The United States District Court for the Middle District of Alabama has certified to this Court the following questions, acting pursuant to Rule 18, Ala. R.App. P.: "(1) Does Alabama recognize a cause of action for the independent tort of spoliation of evidence against a third party? and (2) If so, what are the elements of that tort?"
The district court's order certifying its questions provides the following background information: On July 20, 1996, William Smith ("Smith"), his wife Monica Smith, and his two children, Alexandria and Chris, were traveling south on U.S. Highway 231 in Montgomery County in a minivan manufactured by Chrysler Corporation. The minivan was struck by another vehicle, which was being driven by Richard Ferguson. As a result of the collision, Monica Smith suffered injuries that caused her death; the remaining three passengers in the minivan suffered bodily injuries.
At the time of the collision, Smith had in full force and effect an automobile insurance policy with Metropolitan Property and Casualty Insurance Company ("Metropolitan") that included a provision for underinsured-motorist coverage. Smith filed a claim on the Metropolitan policy. Carl Atkinson, a claims adjuster, handled the claim for Metropolitan.
After the accident, Metropolitan took possession of the minivan and arranged to have it delivered to the company's storage facility in Montgomery. Subsequently, Smith began investigating a potential products-liability action against Chrysler Corporation, based on the theory that the minivan in which his wife was killed was defective. On four separate occasions, Smith informed Atkinson and Metropolitan that he intended to bring an action against Chrysler and requested that they preserve the minivan for further inspection. On each occasion, Atkinson agreed to retain the vehicle at the Metropolitan storage facility for Smith's use and inspection. On October 4, 1996, Smith executed a power of attorney to transfer the minivan's title to Metropolitan. At some point thereafter, Smith alleges, Metropolitan, after assuring him the minivan would be preserved for his inspection, negligently allowed the minivan to be destroyed before it could be inspected by Smith or his expert.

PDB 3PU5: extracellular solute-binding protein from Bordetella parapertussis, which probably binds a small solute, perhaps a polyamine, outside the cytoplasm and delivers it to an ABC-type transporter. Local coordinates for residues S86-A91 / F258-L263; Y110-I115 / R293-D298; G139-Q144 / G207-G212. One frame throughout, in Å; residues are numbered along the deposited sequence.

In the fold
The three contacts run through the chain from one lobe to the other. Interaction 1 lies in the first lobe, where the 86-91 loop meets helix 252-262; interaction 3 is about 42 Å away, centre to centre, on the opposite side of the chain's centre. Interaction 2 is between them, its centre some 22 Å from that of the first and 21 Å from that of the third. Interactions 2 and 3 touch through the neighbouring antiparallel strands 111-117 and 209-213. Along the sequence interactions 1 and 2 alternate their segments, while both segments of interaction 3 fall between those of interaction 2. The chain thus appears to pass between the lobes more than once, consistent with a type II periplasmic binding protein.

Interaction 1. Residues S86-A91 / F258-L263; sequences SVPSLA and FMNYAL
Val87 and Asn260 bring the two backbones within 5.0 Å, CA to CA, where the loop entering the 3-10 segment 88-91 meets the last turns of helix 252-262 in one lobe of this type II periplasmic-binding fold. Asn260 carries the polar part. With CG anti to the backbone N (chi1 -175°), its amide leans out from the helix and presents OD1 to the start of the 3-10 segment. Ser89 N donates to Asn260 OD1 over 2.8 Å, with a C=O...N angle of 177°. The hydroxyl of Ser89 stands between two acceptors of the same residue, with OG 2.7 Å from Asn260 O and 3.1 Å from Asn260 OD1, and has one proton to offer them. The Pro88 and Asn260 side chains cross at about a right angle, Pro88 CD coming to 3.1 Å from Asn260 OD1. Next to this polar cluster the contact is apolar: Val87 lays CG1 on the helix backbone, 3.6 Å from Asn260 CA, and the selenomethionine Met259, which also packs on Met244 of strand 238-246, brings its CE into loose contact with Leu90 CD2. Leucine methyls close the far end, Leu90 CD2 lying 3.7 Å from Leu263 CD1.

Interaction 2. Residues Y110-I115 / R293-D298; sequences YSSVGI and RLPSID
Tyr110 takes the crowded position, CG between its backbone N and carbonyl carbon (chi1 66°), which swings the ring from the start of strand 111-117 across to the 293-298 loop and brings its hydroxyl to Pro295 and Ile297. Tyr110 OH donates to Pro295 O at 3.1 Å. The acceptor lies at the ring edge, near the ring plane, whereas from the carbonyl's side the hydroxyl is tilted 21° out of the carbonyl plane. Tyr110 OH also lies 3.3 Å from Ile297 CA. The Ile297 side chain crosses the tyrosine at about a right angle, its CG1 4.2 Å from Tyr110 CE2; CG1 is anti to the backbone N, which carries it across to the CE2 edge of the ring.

Smith sued Ferguson and Metropolitan under the underinsured-motorist provision of his automobile insurance policy. On or about September 26, 1997, in exchange for a pro tanto settlement of $150,000, Smith obtained the circuit court's approval and executed documents releasing Metropolitan and Ferguson. Smith specifically released
On July 17, 1998, Smith sued Atkinson and Metropolitan (hereinafter those defendants will be referred to together as "Metropolitan") in the Montgomery Circuit Court. The defendants removed the case to the United States District Court for the Middle District of Alabama, on the basis of diversity jurisdiction. Relying on the pro
The district court's certified questions require us to decide whether Alabama recognizes a cause of action for an independent tort of evidence spoliation. This Court has refused to recognize such a cause of action when the spoliator was a defendant in an action—that included a tort claim other than the alleged spoliation —filed by a plaintiff whose evidence was lost or destroyed. See Christian v. Kenneth Chandler Constr. Co., 658 So.2d 408, 413 (Ala.1995). Under the facts of this case, however, the question whether a remedy exists for one whose evidence was lost or destroyed through the acts of a third party (i.e., a party not alleged to have committed the underlying tort as to which the lost or destroyed evidence related) is squarely before us.